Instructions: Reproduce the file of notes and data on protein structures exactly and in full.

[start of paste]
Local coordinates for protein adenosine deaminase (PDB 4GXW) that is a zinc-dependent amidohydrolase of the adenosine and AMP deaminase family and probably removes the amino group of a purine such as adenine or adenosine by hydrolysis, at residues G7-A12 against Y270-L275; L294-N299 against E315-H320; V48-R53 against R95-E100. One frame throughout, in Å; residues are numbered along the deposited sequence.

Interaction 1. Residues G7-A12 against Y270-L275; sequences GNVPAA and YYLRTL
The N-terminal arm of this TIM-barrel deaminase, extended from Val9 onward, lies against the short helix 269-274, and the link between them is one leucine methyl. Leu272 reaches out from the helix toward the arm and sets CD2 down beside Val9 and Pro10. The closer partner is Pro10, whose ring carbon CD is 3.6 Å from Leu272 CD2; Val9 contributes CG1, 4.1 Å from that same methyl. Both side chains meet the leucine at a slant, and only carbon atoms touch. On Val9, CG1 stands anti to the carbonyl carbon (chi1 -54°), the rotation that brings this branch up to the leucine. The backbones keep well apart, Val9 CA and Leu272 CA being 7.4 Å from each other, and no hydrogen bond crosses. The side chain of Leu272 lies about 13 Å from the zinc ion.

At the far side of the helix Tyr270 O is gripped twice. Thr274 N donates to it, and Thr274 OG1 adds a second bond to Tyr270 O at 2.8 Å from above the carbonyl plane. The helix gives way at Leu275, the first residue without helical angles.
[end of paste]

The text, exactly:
Local coordinates for protein adenosine deaminase (PDB 4GXW) that is a zinc-dependent amidohydrolase of the adenosine and AMP deaminase family and probably removes the amino group of a purine such as adenine or adenosine by hydrolysis, at residues G7-A12 against Y270-L275; L294-N299 against E315-H320; V48-R53 against R95-E100. One frame throughout, in Å; residues are numbered along the deposited sequence.

Interaction 1. Residues G7-A12 against Y270-L275; sequences GNVPAA and YYLRTL
The N-terminal arm of this TIM-barrel deaminase, extended from Val9 onward, lies against the short helix 269-274, and the link between them is one leucine methyl. Leu272 reaches out from the helix toward the arm and sets CD2 down beside Val9 and Pro10. The closer partner is Pro10, whose ring carbon CD is 3.6 Å from Leu272 CD2; Val9 contributes CG1, 4.1 Å from that same methyl. Both side chains meet the leucine at a slant, and only carbon atoms touch. On Val9, CG1 stands anti to the carbonyl carbon (chi1 -54°), the rotation that brings this branch up to the leucine. The backbones keep well apart, Val9 CA and Leu272 CA being 7.4 Å from each other, and no hydrogen bond crosses. The side chain of Leu272 lies about 13 Å from the zinc ion.

At the far side of the helix Tyr270 O is gripped twice. Thr274 N donates to it, and Thr274 OG1 adds a second bond to Tyr270 O at 2.8 Å from above the carbonyl plane. The helix gives way at Leu275, the first residue without helical angles.